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Microsoft PowerPoint Add-On Spreads Malicious Files

ppam file is a PowerPoint add-on that enhances and expands the features of PowerPoint.

Ediomo Effiong

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One amongst Microsoft’s most common presentation applications, PowerPoint, is said to transmit computer viruses. Avanan, a private security company headquartered in New York city, was the first to validate this information.

Microsoft PowerPoint Add-On Spreads Malicious Files

According to the current Microsoft PPT vulnerability analysis alert, cyber attackers are displaying a fake purchase requisition email, which is a relatively regular phishing email, according to Avanan. A.ppam document has been attached. A.ppam document is a PowerPoint add-on that enhances and expands the functionality of PowerPoint.

The document, however, is basically enclosing a malicious activity that could overwrite the registry settings, according to Avanan specialists. Ever since beginning of January, they’ve been seeing several vector security exploits in Microsoft PPT.

The basic info of the Microsoft PowerPoint add-on problem were presented by Avanan. The method applied in the latest phishing operation, according to the security agency, is “.ppam executables.” However, it targets end-users with infected files and other files.

Malicious Files are Disseminated by a Microsoft PowerPoint Add-On

Microsoft PPT’s little-known add-on, according to the security company, contains extra instructions and customised scripts, along with other features. Cybercriminals are now using this document to encapsulate executable files.

When it comes to the malware attacks themselves, Avanan claims that the attackers are delivering a generic purchase requisition mail, which is a relatively normal phishing email, utilizing Microsoft’s PPT add-on. A.ppam file has been uploaded.

A.ppam file is a PowerPoint add-on that enhances and expands the features of PowerPoint. The document, on the other hand, is really encasing a malevolent program that will overwrite the registry settings.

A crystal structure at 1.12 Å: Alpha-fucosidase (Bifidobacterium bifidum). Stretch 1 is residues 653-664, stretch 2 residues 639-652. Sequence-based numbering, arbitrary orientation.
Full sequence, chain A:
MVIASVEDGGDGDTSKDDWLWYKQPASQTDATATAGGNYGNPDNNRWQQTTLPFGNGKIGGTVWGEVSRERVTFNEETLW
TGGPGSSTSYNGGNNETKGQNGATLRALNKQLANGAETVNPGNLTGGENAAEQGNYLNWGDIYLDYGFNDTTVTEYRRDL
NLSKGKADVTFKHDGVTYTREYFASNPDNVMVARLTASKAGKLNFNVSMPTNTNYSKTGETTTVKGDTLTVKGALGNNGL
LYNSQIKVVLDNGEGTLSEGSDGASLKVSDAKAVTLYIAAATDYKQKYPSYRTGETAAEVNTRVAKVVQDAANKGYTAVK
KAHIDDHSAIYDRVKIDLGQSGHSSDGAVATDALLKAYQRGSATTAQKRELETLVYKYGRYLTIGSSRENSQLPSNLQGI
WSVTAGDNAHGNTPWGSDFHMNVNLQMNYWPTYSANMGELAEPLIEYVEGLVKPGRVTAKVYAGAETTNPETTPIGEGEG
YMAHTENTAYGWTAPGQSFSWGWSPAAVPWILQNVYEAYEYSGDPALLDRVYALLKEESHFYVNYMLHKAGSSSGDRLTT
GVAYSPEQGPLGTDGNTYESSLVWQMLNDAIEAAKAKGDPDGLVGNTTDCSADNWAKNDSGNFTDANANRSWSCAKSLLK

On either side, according to Jeremy Fuchs, one of Avanan’s leading security professionals, “using.ppam files… cybercriminals can package, and hence disguise, dangerous files.” In this situation, the malware will rewrite registry settings in Microsoft’s software system (Windows), causing the person to seize access to the computer and make it functional by living in storage.”

How Hackers Got Through PPT’s Add-On

According to Avanan specialists, the hackers were able to get around the technology giant’s PPT add-on because it isn’t utilized very often. They now feel that this potential threat can be mitigated.

Currently, numerous security analysts believe that hackers are targeting the software giant’s collaboration suite because of the company’s collaboration suite. They went on to say that this makes it quicker and easier for hostile attackers to distribute malware, virus, and other threats. The most recent PowerPoint threat is the latest in a long line of devious Microsoft Office papers that have delivered vulnerabilities for more than two decades.

This merely goes to illustrate how crucial it is to examine the security integrity of the software giant’s products and services as a customer. Ensure you’ve done your homework before entrusting your critical data, files, and papers to it.

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Ediomo Effiong is a content writer, producer and blogger currently signed up with SmartcoreTech Media as an author and writer to express his creative and content writing skills.

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